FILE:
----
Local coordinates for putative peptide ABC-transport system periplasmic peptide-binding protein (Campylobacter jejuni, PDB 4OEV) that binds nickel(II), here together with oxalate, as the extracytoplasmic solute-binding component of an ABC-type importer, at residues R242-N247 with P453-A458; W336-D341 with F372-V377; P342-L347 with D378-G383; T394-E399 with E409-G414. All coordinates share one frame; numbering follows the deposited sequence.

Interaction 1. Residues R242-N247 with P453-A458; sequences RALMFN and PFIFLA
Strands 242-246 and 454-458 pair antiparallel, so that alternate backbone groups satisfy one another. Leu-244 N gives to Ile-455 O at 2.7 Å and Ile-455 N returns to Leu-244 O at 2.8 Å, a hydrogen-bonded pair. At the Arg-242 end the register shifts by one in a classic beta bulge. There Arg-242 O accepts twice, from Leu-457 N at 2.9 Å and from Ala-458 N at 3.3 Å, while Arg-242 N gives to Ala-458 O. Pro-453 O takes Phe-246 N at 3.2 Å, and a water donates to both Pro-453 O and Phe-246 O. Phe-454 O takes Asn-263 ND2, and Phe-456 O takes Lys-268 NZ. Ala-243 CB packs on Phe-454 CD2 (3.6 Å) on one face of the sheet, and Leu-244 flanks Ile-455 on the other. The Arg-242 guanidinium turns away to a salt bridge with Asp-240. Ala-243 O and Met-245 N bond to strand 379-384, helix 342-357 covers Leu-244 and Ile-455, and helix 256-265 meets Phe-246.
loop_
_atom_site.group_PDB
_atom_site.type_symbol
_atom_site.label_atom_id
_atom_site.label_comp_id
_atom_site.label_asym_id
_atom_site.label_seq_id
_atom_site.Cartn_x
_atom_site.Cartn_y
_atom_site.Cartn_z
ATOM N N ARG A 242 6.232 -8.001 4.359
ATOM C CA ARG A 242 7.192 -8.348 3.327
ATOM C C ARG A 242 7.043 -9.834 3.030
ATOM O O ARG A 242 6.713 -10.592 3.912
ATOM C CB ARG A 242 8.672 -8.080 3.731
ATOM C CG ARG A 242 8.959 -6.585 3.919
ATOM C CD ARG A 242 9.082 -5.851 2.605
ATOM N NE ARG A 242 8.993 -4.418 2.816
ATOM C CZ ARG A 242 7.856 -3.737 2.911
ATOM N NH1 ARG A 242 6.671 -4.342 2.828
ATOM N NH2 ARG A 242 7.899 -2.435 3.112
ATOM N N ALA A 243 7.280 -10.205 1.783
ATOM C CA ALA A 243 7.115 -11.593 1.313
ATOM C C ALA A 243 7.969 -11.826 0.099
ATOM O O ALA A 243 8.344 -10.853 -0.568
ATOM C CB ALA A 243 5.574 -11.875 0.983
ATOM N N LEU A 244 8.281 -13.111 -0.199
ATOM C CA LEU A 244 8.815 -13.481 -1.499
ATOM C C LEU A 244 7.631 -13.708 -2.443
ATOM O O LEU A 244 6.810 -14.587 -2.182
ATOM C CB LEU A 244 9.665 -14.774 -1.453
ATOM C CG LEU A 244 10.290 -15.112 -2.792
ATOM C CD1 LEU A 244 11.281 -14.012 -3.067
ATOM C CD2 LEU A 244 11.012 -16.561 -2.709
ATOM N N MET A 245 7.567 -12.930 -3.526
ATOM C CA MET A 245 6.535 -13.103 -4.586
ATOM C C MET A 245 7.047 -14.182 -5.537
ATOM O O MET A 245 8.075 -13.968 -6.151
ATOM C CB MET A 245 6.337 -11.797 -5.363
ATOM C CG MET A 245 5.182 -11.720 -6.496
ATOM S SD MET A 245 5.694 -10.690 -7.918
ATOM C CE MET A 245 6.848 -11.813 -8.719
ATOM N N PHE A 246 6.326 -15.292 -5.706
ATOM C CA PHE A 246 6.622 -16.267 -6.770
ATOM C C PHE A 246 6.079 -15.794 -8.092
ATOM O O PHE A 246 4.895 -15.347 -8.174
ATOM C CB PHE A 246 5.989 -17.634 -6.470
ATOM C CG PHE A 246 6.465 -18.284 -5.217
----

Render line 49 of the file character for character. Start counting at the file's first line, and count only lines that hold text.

ATOM O O PHE A 246 4.895 -15.347 -8.174